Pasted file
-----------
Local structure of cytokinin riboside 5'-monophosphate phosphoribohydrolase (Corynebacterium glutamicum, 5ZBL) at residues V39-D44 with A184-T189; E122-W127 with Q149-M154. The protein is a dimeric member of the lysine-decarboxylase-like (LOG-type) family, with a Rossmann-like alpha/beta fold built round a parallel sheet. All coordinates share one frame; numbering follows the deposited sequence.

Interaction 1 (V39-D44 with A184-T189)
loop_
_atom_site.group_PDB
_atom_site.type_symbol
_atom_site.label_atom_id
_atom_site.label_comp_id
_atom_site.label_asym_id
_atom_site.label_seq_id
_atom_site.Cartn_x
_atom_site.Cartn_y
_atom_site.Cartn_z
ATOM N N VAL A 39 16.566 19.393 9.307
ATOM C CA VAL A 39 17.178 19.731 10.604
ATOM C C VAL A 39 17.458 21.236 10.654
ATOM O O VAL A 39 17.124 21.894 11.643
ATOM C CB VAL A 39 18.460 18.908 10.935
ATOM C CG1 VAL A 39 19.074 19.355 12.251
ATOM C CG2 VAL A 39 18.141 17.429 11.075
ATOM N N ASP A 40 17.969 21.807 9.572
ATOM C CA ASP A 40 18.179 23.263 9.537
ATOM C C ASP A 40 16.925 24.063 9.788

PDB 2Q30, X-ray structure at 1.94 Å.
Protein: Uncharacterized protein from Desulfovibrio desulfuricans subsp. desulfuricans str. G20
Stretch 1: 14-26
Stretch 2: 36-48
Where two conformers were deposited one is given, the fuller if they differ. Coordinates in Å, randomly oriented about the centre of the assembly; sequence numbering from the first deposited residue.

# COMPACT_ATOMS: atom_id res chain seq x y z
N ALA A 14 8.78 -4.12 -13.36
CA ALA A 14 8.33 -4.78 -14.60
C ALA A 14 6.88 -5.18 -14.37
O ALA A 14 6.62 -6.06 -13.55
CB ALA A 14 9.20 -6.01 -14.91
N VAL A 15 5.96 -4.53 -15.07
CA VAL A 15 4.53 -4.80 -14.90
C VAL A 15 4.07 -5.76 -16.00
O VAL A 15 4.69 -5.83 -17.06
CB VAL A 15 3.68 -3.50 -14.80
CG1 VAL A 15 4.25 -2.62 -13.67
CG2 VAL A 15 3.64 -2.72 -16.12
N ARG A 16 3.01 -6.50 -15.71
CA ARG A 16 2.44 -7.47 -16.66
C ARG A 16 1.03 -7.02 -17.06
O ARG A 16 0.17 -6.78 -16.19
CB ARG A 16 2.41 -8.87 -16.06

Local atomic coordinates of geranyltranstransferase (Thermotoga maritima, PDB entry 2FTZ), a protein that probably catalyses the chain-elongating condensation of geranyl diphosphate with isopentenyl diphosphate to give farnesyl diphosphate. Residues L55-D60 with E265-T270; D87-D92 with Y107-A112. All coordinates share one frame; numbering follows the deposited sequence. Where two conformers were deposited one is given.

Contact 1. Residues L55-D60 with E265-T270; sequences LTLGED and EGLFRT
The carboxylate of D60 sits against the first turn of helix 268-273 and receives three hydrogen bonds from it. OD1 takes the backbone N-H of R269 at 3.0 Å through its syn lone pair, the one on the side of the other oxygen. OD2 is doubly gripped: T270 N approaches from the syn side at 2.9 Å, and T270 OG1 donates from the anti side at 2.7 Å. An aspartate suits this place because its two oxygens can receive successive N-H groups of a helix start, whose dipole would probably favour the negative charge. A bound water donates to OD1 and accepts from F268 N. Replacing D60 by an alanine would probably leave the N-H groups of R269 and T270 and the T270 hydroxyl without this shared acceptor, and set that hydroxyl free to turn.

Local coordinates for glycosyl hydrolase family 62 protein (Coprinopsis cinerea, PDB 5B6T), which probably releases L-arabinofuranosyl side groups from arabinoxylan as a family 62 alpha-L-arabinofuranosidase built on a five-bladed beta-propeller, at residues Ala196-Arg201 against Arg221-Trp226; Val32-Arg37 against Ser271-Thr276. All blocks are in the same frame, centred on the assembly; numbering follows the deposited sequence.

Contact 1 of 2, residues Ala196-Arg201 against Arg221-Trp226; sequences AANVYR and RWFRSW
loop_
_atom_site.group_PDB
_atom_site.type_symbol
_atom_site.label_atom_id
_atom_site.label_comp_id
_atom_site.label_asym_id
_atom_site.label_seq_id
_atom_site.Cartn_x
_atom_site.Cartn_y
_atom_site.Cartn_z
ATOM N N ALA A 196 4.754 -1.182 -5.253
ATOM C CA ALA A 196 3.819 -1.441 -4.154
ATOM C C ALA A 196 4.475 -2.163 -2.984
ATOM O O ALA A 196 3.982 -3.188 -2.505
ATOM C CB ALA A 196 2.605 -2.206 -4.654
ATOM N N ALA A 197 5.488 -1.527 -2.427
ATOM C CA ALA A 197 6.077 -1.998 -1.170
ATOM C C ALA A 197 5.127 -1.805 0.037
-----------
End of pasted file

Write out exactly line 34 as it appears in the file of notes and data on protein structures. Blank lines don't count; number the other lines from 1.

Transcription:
N VAL A 15 5.96 -4.53 -15.07